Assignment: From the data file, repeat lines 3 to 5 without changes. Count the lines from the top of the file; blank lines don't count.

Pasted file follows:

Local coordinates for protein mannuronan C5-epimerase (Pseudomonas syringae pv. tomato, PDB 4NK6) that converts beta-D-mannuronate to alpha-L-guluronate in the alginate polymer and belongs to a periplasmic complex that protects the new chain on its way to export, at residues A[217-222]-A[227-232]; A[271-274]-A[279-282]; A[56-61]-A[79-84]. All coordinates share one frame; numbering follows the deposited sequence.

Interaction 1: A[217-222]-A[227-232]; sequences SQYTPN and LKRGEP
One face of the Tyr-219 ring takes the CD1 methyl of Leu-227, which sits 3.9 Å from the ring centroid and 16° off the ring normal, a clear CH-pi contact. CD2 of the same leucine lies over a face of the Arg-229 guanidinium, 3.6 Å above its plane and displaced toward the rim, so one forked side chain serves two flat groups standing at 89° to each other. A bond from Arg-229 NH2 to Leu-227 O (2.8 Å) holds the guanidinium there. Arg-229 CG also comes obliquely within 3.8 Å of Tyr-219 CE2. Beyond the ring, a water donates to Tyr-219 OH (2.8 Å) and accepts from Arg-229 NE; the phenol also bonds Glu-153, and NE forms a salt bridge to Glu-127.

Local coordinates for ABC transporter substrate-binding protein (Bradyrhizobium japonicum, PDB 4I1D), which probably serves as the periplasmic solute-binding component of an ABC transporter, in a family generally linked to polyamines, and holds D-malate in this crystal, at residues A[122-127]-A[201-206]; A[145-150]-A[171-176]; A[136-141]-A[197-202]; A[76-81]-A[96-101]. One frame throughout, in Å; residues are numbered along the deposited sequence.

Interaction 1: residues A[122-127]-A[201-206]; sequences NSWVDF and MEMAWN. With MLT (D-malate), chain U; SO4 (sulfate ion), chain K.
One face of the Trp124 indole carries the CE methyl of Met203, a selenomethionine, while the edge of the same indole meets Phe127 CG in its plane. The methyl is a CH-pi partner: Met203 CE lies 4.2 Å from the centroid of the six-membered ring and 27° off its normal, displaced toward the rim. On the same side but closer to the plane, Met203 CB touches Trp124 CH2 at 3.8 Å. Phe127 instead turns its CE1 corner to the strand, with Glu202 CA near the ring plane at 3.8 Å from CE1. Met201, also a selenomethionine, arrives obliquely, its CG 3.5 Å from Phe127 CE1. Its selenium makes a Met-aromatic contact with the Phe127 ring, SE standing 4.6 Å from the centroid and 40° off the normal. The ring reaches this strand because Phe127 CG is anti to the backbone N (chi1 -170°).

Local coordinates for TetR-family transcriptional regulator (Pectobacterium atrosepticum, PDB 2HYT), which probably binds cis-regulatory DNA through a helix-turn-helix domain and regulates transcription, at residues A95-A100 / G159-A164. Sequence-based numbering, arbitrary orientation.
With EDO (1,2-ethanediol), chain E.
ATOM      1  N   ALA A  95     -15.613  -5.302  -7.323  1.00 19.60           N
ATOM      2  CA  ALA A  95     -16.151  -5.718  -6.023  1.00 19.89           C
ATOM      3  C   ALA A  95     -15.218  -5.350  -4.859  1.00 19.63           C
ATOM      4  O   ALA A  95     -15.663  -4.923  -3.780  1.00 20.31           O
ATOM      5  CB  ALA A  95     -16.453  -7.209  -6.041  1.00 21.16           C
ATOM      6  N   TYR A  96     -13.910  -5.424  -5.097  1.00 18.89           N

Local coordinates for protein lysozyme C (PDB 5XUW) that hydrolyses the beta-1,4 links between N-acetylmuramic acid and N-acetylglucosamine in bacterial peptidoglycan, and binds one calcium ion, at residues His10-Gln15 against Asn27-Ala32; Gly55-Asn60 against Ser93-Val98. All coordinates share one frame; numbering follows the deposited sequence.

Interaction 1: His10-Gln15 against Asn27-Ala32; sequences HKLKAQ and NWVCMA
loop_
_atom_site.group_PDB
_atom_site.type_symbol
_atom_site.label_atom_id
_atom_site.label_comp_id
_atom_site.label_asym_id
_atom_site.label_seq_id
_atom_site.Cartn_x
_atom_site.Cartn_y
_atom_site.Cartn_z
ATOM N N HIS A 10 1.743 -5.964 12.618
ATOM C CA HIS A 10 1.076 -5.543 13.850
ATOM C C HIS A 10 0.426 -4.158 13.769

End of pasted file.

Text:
One face of the Tyr-219 ring takes the CD1 methyl of Leu-227, which sits 3.9 Å from the ring centroid and 16° off the ring normal, a clear CH-pi contact. CD2 of the same leucine lies over a face of the Arg-229 guanidinium, 3.6 Å above its plane and displaced toward the rim, so one forked side chain serves two flat groups standing at 89° to each other. A bond from Arg-229 NH2 to Leu-227 O (2.8 Å) holds the guanidinium there. Arg-229 CG also comes obliquely within 3.8 Å of Tyr-219 CE2. Beyond the ring, a water donates to Tyr-219 OH (2.8 Å) and accepts from Arg-229 NE; the phenol also bonds Glu-153, and NE forms a salt bridge to Glu-127.

Local coordinates for ABC transporter substrate-binding protein (Bradyrhizobium japonicum, PDB 4I1D), which probably serves as the periplasmic solute-binding component of an ABC transporter, in a family generally linked to polyamines, and holds D-malate in this crystal, at residues A[122-127]-A[201-206]; A[145-150]-A[171-176]; A[136-141]-A[197-202]; A[76-81]-A[96-101]. One frame throughout, in Å; residues are numbered along the deposited sequence.

Interaction 1: residues A[122-127]-A[201-206]; sequences NSWVDF and MEMAWN. With MLT (D-malate), chain U; SO4 (sulfate ion), chain K.